Progress Reports

Progress Report #1 – August ’17

I’ve been talking to people all over Europe. From Norway to Italy and everything in between. Everybody seems to know someone who is either a refugee or a volunteer for refugee-aiding initiatives. I collected tons of email addresses and phone numbers, reaching out to everyone without being capable of fully explaining what exactly I want. Things are unstructured and I still haven’t returned some emails because I simply don’t know how to proceed. I’m struggling writing this blog post!!!! So let’s structure everything a little bit and see what I’ve got so far:

Background

My time at California State University, Northridge had built the foundation for the project and my drive to enter journalism rather than pursuing a career in public relations. The candid atmosphere at the university and its dedication to social justice had shaped my mindset more than any other institution. Some of the university’s faculty and staff put a lot of effort into stimulating students to think about complex social issues on a global scale. While my upbringing in Germany taught me that my opinion didn’t matter, CSUN motivated individuals to challenge the status quo and to take action.

Aside from CSUN’s financial support and initial motivation to create a reporting documentary, I’ve met three individuals who sprinkled their wisdom upon me in regards to the project:

1. Framework

Yvette Hovsepian Bearce is a Middle East scholar from Armenian descent. She grew up in Iran but escaped to Germany in 1984 during the Iran-Iraq war. Later, she immigrated to the United States. She wasn’t the first former refugee I interviewed, but the one that definitely had a lasting impact on me. I’m always fascinated by the stories she shares with me and from the moment I met her, I thought her life would be a great inspiration for a movie. She became a friend and we still keep in touch on a regular basis. Yvette was one of the first people who I casually talked to about potentially interviewing refugees on camera one day. We exchanged a lot of ideas and I started to create frameworks in my head to tell stories like hers.

2. Techniques

Noy Thrupkaew is a freelance journalist investigating human trafficking and labor exploitation. I briefly met her by chance in 2014 –  when I just started to gain interest in journalism. Many years had passed but I’ve been keeping her in the back of my mind. Before I left California, I researched her work again and found her TED Talk, which inspired me deeply. I reached out to her another time and asked if we could meet for a coffee. I told her I recently graduated with a journalism degree and would love to hear some practical advice from an established journalist like her. She agreed and met with me in a dainty little coffee shop in Hollywood.

I could dedicate an entire post just about the meeting. Aside from professional advice, she helped me to structure my thoughts regarding the project a little bit. The refugee crisis is an issue that goes hand in hand with a myriad of other issues, which makes it difficult to stay focused on single elements. Noy’s of bits of advice seem simple and maybe obvious, but breaking things down with her was incredibly helpful.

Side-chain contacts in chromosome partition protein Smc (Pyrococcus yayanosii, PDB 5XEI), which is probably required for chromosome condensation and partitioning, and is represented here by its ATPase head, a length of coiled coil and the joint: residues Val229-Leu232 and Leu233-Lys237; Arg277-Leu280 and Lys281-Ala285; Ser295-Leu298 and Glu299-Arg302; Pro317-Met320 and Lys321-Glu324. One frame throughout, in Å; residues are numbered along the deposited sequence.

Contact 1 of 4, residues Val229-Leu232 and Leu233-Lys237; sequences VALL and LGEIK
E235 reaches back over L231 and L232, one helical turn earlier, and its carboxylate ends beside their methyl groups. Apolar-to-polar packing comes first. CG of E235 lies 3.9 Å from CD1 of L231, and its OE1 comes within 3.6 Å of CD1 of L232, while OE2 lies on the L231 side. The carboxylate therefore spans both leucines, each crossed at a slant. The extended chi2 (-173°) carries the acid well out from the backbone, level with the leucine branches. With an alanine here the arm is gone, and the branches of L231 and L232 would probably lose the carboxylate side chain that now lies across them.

notes in notebook

3. Angle

In my senior year, I interviewed Bev Weise, a motivational speaker who decided from one day to another to fly out to a refugee camp in Greece in 2016. Ever since she has increased her involvement and started a grassroots initiative that supports refugee rights and volunteering in camps. She has been speaking about the refugee crisis all over the greater Los Angeles area, sharing the stories of refugees she had met overseas. I went to a couple of her presentations and meetings she had organized. Listening to Bev had always been very inspirational and empowering. After I received the grant for the project, I talked to her on the phone to brainstorm ideas.

Even though I narrowed down the topic to focus on refugee youth, it was still a broad area. During one of our calls, Bev told me about some unaccompanied minors she’d met and shared their stories with me – which were incredibly compelling – and I decided to latch onto the idea.

Progress

On July 20, I met with Regine Hofmeister, the coordinator of the Flüchtlingshilfe (eng: refugee support) Willich. We had a great meeting and will continue working together in the future. You can read my quick intro here.

On July 25, I met the directors of Kitev, a cultural exchange initiative located in Oberhausen. Read about the meeting and the Refugees’ Kitchen project in a short post right here.  I will join one of their events in October and add more content to the post.

My good friend Markus introduced me to two Syrian brothers, Mayar and Ghaith, who moved to Germany in 2015. They were really kind and shared their story with me. Read about them here. (coming soon!)

Next Steps

I booked a one-way ticket to Athens! I will meet Bev in Athens, who will introduce me to volunteers and refugees of the camp. Next, I will tramp North – over Thessaloniki, Skopje, Belgrade and Budapest. I’m hoping to do a lot of filming and might try to document everything on a more personal level using Instagram stories, which will be a new thing for me. For everyone interested, make sure to follow me 😉 The journey begins on August 25.

Route from Athens to Düsseldorf

Lastly, I noticed I need more visuals!!! I’m going to take more pictures and eventually some videos as well. Friends told me to vlog, but I don’t feel confident in front of a camera. I might do it. Maybe.

Thanks for your attention! See you soon.

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